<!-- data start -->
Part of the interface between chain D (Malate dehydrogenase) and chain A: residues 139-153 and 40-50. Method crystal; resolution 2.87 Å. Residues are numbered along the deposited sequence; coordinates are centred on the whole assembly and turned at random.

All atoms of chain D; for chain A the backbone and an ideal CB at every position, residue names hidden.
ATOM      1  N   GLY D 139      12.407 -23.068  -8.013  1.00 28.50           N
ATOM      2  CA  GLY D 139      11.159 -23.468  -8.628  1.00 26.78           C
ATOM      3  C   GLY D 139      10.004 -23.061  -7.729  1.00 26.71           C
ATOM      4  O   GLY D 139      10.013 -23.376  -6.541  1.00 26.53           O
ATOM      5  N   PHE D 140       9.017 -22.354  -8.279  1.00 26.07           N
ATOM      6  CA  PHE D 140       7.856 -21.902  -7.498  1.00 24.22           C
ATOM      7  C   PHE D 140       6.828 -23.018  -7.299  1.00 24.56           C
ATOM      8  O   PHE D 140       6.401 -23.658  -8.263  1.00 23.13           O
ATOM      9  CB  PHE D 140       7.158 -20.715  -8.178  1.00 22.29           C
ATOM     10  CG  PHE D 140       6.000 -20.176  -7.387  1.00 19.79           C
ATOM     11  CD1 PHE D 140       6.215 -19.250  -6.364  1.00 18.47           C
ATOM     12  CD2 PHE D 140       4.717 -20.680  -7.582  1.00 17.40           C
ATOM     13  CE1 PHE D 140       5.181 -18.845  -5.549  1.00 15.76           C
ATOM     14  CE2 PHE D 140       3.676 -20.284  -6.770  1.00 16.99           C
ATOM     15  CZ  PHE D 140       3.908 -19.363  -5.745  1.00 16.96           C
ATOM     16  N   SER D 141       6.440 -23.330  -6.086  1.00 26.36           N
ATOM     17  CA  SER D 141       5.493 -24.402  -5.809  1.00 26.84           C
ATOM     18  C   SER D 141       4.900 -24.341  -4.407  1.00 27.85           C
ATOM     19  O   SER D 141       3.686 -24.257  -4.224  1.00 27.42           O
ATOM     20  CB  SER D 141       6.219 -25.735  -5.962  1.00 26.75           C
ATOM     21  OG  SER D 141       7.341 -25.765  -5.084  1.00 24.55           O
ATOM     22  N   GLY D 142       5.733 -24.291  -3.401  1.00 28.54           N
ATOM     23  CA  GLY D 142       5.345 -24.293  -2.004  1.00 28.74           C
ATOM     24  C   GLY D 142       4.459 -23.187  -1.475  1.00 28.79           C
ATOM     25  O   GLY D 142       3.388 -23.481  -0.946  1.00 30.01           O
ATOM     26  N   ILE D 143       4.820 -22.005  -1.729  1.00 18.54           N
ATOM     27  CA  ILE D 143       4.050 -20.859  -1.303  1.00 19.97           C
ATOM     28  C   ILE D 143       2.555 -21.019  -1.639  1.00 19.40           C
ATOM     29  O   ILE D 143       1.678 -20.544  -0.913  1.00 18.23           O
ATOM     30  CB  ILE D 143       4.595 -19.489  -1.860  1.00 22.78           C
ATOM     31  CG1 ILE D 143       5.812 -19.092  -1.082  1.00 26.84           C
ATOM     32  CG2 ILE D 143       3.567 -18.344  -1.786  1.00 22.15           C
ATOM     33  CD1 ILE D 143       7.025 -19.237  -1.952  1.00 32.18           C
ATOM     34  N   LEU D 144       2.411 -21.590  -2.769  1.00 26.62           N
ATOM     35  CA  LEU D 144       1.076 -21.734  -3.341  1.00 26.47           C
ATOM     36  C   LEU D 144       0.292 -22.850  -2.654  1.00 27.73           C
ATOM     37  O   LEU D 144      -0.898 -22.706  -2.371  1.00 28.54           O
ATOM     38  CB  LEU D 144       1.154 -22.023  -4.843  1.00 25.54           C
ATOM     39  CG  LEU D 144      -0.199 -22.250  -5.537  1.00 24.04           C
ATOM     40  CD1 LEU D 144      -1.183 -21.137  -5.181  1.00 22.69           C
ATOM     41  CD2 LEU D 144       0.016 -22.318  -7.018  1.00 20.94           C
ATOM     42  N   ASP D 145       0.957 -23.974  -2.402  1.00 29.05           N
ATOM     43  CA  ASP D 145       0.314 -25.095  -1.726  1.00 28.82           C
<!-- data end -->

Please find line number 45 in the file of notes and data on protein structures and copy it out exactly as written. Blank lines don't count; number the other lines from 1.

ATOM     43  CA  ASP D 145       0.314 -25.095  -1.726  1.00 28.82           C